Study of South Island soil featured in Nature journal

The findings of an international research project involving Plant & Food Research suggest that soils have a “memory”, which can directly impact how they store c s and the role they may play in mitigating climate change.

The Earth’s soils contain more carbon than all of the carbon held in plants and the atmosphere combined. Plants roots are an important source of the carbon stored in soils.  Much of that carbon is stored in the topsoil, where the plant roots are concentrated, while subsoils tend to be depleted and have the potential to store more carbon.

One solution to increasing soil carbon storage may be to grow deeper rooting plants that deposit more carbon in the subsoil. But research from a team of international scientists published in the leading journal Nature Geoscience has shown that the addition of new plant carbon to low carbon subsoils can actually stimulate the loss of existing carbon.

In contrast, the loss of existing carbon from high carbon topsoils was much lower.  In essence, the study found that soils have a “memory” that reflects their conditioning to low or high carbon input environments.

Importantly, the research team also found evidence that subsoils gradually adapt to higher carbon inputs over time, increasing their potential to store carbon from deeper rooting plants.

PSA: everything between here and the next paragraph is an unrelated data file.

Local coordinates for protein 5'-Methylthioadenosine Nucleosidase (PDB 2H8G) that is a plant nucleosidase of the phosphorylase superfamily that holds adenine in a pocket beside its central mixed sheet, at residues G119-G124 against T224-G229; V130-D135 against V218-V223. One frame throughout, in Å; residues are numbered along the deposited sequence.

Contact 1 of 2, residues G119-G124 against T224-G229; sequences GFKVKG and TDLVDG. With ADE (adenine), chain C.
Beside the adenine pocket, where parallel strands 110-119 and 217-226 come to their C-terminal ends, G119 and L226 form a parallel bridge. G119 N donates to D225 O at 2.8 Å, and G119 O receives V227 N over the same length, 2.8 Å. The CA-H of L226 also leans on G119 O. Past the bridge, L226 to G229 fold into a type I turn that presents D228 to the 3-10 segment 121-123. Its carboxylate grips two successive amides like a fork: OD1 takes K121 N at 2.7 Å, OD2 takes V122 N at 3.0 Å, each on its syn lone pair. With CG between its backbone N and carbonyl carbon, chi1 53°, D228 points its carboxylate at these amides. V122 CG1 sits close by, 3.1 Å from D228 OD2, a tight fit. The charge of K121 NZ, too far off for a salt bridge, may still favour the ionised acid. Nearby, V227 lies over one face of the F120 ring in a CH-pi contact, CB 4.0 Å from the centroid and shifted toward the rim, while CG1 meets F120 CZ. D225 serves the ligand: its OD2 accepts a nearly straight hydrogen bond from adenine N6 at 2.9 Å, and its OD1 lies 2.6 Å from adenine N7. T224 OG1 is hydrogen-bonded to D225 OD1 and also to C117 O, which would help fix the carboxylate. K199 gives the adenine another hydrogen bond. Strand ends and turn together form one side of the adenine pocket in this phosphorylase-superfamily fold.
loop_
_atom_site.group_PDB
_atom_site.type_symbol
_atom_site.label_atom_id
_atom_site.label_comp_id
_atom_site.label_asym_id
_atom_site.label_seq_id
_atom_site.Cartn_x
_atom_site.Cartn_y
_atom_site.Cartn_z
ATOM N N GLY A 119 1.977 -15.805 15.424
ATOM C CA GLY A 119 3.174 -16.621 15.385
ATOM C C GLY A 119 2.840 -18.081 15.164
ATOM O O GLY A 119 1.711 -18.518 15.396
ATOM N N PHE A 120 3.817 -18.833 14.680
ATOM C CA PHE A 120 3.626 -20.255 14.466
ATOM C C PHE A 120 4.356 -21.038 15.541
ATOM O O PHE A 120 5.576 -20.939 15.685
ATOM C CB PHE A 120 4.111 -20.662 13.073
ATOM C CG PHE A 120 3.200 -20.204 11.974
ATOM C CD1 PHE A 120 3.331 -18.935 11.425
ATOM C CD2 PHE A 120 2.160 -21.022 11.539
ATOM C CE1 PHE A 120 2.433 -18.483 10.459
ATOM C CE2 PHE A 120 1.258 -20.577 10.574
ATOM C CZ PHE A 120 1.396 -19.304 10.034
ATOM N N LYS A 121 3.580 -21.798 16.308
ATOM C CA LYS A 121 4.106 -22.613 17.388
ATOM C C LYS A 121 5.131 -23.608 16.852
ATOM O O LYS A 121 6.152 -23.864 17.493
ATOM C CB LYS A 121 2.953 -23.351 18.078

Dr Mike Beare from Plant & Food Research is a co-author of the paper Soil carbon losses due to priming moderated by adaptation and legacy effects, alongside collaborators from the University of Zurich in Switzerland, the Thünen Institute of Climate‐Smart Agriculture in Germany and PSL Research University in France. The soils were collected from a unique set of sites on the West Coast of New Zealand’s South Island where carbon-rich soil has been buried for different periods of time.

Although much of the experimental work was conducted in Switzerland, the team worked closely together to design, analyse and interpret the findings reported in the paper.

“Storing more carbon in subsoils would help to reduce the amount of carbon in the atmosphere, which is essential for climate change mitigation,” says Dr Beare.

The research also found when carbon-rich topsoils are cut-off from regular inputs of plant carbon, they gradually lose soil carbon and become more susceptible to loss of their existing carbon. This may occur when topsoils are left fallow for extended periods and highlights the importance of maintaining plant cover.

Although the losses of existing carbon are important, the team also found that the addition of new plant carbon never resulted in a net loss of total carbon. In most of the soils tested, the addition of root-derived carbon resulted in significant carbon gain.

“This international project is important as it’s another step forward in understanding what influences carbon storage in soils, so we can create climate change mitigation strategies that work within the limits of the natural environment.”

This work was funded by the Swiss National Science Foundation and by the European Union’s Horizon 2020 research and innovation programme.

Additional support was provided by Plant & Food Research internal investment through the Ministry for Business, Innovation and Employment’s Strategic Science Investment Fund.

Source:  Plant & Food Research 


Author: Bob Edlin

Editor of AgScience Magazine and Editor of the AgScience Blog